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Literature Review of the Recruitment and Selection Process

Employee selection is the "process of collecting and evaluating information about an individual in order to extend an offer of employment ......(R.D. Gate wood and H.S. Field) Employee selection is part of the overall staffing process of the organization, which also includes human resource (HR) planning, recruitment, and retention activities. By doing human resource planning, the organization projects its likely demand for personnel with particular knowledge, skills, and abilities (KSAs), and compares that to the anticipated availability of such personnel in the internal or external labour markets. During the recruitment phase of staffing, the organization attempts to establish contact with potential job applicants by job postings within the organization, advertising to attract external applicants, employee referrals, and many other methods, depending on the type of organization and the nature of the job in question. Employee selection begins when a pool of applicants is generated by the organization's recruitment efforts. During the employee selection process, a firm decides which of the recruited candidates will be offered a position.

Effective employee selection is a critical component of a successful organization. How employees perform their jobs is a major factor in determining how successful an organization will be. Job performance is essentially determined by the ability of an individual to do a particular job and the effort the individual is willing to put forth in performing the job. Through effective selection, the organization can maximize the probability that its new employees will have the necessary KSAs to do the jobs they were hired to do. Thus, employee selection is one of the two major ways (along with orientation and training) to make sure that new employees have the abilities required to do their jobs. It also provides the base for other HR practices—such as effective job design, goal setting, and compensation—that motivate workers to exert the effort needed to do their jobs effectively, according to Gatewood and Field.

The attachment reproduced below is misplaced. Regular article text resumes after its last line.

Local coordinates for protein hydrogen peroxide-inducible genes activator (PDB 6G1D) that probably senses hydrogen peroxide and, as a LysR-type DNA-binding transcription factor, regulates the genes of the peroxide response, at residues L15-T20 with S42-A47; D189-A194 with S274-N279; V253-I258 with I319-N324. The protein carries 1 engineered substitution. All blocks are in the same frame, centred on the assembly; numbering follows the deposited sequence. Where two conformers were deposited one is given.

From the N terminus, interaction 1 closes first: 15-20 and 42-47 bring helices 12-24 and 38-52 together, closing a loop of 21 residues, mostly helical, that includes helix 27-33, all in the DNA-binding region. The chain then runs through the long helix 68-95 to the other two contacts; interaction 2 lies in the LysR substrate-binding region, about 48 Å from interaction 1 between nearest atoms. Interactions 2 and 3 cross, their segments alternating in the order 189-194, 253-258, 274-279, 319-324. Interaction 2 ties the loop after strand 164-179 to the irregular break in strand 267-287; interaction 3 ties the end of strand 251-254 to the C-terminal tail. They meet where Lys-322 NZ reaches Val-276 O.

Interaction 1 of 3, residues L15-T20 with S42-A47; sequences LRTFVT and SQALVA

Job applicants differ along many dimensions, such as educational and work experience, personality characteristics, and innate ability and motivation levels. The logic of employee selection begins with the assumption that at least some of these individual differences are relevant to a person's suitability for a particular job. Thus, in employee selection the organization must

(1) Determine the relevant individual differences (KSAs) needed to do the job and

(2) Identify and utilize selection methods that will reliably and validly assess the extent to which job applicants possess the needed KSAs. The organization must achieve these tasks in a way that does not illegally discriminate against any job applicants on the basis of race, colour, religion, sex, national origin, disability, or veteran's status.

An Overview of the Selection process:

Employee selection is itself a process consisting of several important stages, as shown in Exhibit 1. Since the organization must determine the individual KSAs needed to perform a job, the selection process begins with job analysis, which is the systematic study of the content of jobs in an organization. Effective job analysis tells the organization what people occupying particular jobs "do" in the course of performing their jobs. It also helps the organization determine the major duties and responsibilities of the job, as well as aspects of the job that are of minor or tangential importance to job performance. The job analysis often results in a document called the job description, which is a comprehensive document that details the duties, responsibilities, and tasks that make up a job. Because job analysis can be complex, time-consuming, and expensive, standardized job descriptions have been developed that can be adapted to thousands of jobs in organizations across the world. Two examples of such databases are the U.S. government's Standard Occupational Classification (SOC), which has information on at least 821 occupations, and the Occupational Information Network, which is also known as O*NET. O*NET provides job descriptions for thousands of jobs.

An understanding of the content of a job assists an organization in specifying the knowledge, skills, and abilities needed to do the job. These KSAs can be expressed in terms of a job specification, which is an

2.2 Main Responsibilities of HRM

2.2.1 Getting the Best Employees

Workforce planning

Specifying Jobs and Roles

Recruiting

Outsourcing

Screening Applicants

Staffing -- Selecting (Hiring) New Employees.

2.2.1.1 Workforce planning

a) Objective of Workforce Planning